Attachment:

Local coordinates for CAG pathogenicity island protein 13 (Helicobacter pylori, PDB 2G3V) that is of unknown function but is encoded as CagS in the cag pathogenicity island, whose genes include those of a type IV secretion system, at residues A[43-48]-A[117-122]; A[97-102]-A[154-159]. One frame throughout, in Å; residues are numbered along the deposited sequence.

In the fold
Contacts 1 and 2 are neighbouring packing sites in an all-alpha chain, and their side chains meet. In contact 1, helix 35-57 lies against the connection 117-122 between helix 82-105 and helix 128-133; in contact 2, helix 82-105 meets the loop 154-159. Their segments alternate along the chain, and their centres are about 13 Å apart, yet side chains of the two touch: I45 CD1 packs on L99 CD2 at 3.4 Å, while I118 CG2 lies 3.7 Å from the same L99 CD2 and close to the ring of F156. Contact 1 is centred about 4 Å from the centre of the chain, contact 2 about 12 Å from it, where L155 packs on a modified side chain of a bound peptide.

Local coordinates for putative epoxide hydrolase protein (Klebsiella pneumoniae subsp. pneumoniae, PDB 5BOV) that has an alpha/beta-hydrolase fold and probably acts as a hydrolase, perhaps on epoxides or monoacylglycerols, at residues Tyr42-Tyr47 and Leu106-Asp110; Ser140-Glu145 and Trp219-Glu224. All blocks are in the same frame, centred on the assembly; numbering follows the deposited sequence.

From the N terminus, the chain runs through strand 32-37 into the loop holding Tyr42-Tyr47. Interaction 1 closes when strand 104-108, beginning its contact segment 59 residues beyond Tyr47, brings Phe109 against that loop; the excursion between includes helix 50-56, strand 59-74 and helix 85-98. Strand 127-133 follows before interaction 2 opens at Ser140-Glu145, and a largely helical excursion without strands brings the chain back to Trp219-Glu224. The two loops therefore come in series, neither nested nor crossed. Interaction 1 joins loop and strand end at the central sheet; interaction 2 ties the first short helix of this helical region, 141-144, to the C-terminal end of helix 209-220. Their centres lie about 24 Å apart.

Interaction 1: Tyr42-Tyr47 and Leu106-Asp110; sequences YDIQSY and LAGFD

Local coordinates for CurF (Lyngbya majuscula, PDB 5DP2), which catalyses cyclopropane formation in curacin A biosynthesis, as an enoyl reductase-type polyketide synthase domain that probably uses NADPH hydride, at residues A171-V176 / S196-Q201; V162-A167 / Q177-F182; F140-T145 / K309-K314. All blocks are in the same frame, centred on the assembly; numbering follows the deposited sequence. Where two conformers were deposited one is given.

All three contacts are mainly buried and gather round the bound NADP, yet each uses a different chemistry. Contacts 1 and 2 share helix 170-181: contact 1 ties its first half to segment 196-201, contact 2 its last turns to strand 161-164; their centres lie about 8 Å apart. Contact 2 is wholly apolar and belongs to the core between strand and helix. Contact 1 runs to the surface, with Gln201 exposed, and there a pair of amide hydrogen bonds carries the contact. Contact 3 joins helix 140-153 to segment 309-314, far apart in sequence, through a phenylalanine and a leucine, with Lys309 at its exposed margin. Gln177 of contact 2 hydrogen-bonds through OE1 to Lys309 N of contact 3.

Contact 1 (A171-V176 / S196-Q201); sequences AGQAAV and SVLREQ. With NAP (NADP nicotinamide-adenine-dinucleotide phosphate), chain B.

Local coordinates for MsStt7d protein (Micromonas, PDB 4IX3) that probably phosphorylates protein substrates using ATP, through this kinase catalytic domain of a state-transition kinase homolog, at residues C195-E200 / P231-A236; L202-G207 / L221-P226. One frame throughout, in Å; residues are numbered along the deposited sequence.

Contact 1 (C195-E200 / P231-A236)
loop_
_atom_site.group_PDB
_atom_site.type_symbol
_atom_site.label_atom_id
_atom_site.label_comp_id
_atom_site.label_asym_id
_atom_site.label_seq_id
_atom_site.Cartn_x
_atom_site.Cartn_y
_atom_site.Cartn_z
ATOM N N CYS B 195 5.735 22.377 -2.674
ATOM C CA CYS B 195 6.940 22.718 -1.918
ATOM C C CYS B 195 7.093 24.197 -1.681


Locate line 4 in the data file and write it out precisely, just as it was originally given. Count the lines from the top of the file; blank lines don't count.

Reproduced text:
Local coordinates for putative epoxide hydrolase protein (Klebsiella pneumoniae subsp. pneumoniae, PDB 5BOV) that has an alpha/beta-hydrolase fold and probably acts as a hydrolase, perhaps on epoxides or monoacylglycerols, at residues Tyr42-Tyr47 and Leu106-Asp110; Ser140-Glu145 and Trp219-Glu224. All blocks are in the same frame, centred on the assembly; numbering follows the deposited sequence.